The last walk we took around that park was on January 23, 1977, less than six months before he was killed. We had just entered the park grounds when we saw the first of seven bodies neatly lined up in the center of the grass. They were lined up in a row, their feet bare, just inside the entrance. They were impossible to miss or avoid. Hung around each of their necks was a crudely made cardboard sign that simply read “Traitor.”
A lone sentry, no older than the boys lying on the ground, guarded the bodies. He stood to the side so as not to interrupt the view, a rifle slung lazily over his shoulder. It would have been easy enough to turn around and walk back out of the park. With the exception of the guard and the bodies, no one else was there.
Instead of leaving, my father pulled me around to his side and placed one arm over my shoulder and led me forward, around the same path that we had always walked on, as if the bodies and the guard assigned to watch them had never been there. It was the simplest act of defiance my father could think of. An arrogant, almost blind refusal to give in to the self-proclaimed terror of the revolution.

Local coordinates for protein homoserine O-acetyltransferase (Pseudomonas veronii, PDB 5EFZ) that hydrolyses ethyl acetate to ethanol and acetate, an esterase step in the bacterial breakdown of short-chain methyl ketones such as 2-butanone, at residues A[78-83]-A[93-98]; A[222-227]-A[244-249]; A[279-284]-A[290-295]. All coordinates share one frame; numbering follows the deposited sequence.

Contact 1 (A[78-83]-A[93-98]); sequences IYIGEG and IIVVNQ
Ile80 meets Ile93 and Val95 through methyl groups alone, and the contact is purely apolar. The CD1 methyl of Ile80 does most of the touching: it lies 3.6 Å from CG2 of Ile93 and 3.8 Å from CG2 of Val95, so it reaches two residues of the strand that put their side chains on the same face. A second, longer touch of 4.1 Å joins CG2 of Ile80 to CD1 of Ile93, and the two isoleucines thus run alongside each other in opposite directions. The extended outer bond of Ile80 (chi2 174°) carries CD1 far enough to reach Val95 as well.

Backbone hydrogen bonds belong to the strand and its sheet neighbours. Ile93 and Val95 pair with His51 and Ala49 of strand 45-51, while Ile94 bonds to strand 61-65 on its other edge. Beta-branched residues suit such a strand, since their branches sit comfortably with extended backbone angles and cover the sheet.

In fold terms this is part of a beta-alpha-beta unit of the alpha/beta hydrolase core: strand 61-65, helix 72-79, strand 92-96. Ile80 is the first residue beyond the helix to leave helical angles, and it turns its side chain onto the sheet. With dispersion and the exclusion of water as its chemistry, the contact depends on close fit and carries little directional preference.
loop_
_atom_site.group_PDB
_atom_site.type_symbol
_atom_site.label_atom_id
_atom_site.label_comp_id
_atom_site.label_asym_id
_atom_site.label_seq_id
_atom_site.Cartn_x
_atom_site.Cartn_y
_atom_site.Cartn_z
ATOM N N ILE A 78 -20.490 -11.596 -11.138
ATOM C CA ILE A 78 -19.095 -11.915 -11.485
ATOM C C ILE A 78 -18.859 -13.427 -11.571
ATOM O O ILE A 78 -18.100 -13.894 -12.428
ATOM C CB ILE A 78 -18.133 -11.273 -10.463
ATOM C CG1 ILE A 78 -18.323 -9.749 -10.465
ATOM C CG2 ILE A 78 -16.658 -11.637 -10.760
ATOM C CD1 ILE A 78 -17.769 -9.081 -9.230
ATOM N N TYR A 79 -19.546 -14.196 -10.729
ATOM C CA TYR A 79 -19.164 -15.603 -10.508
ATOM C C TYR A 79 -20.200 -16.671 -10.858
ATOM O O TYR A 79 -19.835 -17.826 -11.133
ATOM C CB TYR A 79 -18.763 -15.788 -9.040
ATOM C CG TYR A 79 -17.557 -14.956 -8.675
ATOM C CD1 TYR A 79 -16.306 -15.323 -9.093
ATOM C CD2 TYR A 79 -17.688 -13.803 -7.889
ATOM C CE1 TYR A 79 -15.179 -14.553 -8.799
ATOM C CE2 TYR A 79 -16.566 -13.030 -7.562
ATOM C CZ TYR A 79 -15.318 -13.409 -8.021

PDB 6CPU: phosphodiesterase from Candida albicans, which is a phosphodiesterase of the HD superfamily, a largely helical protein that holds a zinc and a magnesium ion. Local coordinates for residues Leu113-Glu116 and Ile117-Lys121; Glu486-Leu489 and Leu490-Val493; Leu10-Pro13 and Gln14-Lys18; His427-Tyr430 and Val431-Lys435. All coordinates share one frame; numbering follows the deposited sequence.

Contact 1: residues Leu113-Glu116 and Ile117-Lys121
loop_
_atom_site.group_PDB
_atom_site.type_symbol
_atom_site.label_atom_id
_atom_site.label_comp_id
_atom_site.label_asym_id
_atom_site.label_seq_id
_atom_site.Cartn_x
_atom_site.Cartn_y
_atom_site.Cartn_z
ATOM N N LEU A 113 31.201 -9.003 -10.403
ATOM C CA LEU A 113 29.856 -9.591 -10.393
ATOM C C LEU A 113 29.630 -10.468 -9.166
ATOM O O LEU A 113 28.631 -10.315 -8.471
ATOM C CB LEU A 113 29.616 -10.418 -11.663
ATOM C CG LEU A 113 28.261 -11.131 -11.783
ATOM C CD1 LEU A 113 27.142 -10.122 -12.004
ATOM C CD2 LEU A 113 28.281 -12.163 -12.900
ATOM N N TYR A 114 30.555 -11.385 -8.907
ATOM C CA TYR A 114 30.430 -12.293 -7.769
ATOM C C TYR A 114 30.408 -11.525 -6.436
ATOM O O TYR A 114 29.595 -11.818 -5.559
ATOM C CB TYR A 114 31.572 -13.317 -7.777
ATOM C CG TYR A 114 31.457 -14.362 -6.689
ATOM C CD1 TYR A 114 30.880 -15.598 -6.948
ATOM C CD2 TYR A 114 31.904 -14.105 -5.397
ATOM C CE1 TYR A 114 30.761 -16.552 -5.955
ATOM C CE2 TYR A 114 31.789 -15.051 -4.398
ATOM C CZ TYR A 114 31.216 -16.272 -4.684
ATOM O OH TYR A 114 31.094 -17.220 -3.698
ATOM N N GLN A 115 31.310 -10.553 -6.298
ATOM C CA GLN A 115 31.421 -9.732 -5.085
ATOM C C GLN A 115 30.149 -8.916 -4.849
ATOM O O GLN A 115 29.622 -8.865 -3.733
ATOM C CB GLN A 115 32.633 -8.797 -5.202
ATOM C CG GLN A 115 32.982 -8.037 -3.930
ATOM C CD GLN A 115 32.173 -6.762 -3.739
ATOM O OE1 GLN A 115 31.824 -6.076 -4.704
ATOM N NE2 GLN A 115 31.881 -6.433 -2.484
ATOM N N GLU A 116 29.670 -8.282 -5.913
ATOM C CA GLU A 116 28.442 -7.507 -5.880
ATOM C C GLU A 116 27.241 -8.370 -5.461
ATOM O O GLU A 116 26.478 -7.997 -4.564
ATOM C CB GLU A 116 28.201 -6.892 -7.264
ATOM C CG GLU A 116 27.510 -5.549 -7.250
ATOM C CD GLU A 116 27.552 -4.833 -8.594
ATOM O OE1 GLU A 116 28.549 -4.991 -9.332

That is Sepha, an Ethiopian Ã©migrÃ© in America, thinking back twenty years to his last days with his father. Sepha, now building a life (of sorts) on the decaying edges of Washington DC, is the creation of Dinaw Mengestu, an Ethiopian Ã©migrÃ© himself. The novel, The Beautiful Things That Heaven Bears, is worth picking up.
The Washington Post covers Mengestu here.